For anyone dreaming of an imminent end to the criminal bloodbath tormenting Mexico, April was perhaps the cruelest month.
More than 1,400 gangland killings were clocked, by one newspaper’s count, giving April the highest death toll of the 53 months since President Felipe Calderon unleashed the military and federal police against the country’s crime syndicates. The toll includes more than 300 bodies pulled from mass graves near the South Texas border and in other northern Mexican states.
Many of the graves’ victims were killed weeks, even months earlier. Still, nearly 40 people a day were slain last month, according to Milenio, the newspaper that tallied the 1,402 deaths. In April’s last week alone, gunmen abducted 11 city police officers, including the force’s chief, in a Monterrey suburb.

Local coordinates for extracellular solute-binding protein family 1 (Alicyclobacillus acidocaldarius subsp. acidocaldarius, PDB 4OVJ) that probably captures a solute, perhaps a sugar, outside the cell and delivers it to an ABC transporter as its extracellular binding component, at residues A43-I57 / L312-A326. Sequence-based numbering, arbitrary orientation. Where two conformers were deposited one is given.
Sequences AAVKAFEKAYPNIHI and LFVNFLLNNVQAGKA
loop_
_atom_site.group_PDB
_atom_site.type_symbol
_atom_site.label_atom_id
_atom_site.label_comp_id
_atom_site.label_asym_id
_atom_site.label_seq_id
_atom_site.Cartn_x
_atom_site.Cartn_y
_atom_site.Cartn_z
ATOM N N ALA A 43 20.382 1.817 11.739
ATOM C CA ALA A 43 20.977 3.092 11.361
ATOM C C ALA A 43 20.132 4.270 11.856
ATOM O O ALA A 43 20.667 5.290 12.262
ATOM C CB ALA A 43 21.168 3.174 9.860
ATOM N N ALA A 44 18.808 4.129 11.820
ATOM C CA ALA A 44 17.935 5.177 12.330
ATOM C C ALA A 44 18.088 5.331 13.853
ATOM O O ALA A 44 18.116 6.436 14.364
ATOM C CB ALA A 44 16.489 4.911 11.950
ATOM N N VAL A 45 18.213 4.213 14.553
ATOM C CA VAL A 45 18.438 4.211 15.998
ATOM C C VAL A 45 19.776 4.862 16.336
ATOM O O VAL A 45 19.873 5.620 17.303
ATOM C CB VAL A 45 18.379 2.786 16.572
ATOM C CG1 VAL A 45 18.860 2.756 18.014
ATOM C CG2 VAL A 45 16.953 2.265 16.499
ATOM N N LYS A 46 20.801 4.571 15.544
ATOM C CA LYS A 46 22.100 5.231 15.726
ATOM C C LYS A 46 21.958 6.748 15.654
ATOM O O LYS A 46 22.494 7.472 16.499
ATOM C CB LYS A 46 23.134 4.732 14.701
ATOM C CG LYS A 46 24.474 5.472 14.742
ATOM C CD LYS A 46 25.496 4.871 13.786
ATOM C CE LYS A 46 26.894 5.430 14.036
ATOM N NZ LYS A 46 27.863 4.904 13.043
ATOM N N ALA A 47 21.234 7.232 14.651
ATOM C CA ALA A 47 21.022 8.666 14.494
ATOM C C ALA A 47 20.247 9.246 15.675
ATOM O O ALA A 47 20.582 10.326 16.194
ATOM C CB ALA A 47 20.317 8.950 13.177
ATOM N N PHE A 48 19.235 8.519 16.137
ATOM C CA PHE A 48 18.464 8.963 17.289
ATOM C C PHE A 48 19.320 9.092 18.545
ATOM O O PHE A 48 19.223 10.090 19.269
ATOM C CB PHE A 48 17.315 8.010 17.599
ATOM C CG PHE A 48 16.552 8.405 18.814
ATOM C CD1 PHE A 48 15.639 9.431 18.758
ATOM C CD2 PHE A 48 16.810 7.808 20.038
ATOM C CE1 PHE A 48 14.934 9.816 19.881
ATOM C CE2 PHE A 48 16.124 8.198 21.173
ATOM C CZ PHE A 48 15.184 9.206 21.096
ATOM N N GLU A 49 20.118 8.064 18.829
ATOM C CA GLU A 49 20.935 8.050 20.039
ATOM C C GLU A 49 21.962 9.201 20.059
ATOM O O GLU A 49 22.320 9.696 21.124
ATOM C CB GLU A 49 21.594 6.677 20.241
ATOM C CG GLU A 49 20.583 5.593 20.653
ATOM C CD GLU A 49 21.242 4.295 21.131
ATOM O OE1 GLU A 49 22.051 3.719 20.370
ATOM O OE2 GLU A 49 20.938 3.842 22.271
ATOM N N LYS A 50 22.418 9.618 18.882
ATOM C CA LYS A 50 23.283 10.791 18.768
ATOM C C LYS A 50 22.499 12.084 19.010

As the crackdown slogs into a fifth year and the body count ticks toward 40,000, opinion polls suggest a growing legion of Mexicans share Fox’s frustration. Thousands of Mexicans are expected to march Sunday in Mexico City and elsewhere to demand an end to the violence.
Determining which killings are linked to organized crime is often more an art than a science. Milenio’s tally has not been confirmed by the Mexican government. But such media counts in recent years have proved to be low when the government later released its own figures.
Government officials argue the violence primarily is between gangland rivals, though civilians have increasingly fallen victim to both criminals and security forces.
As they long have been, the killings tallied in April were mostly concentrated in a handful of states on the U.S. border and in the Pacific coast states of Guerrero and Sinaloa, Milenio reported.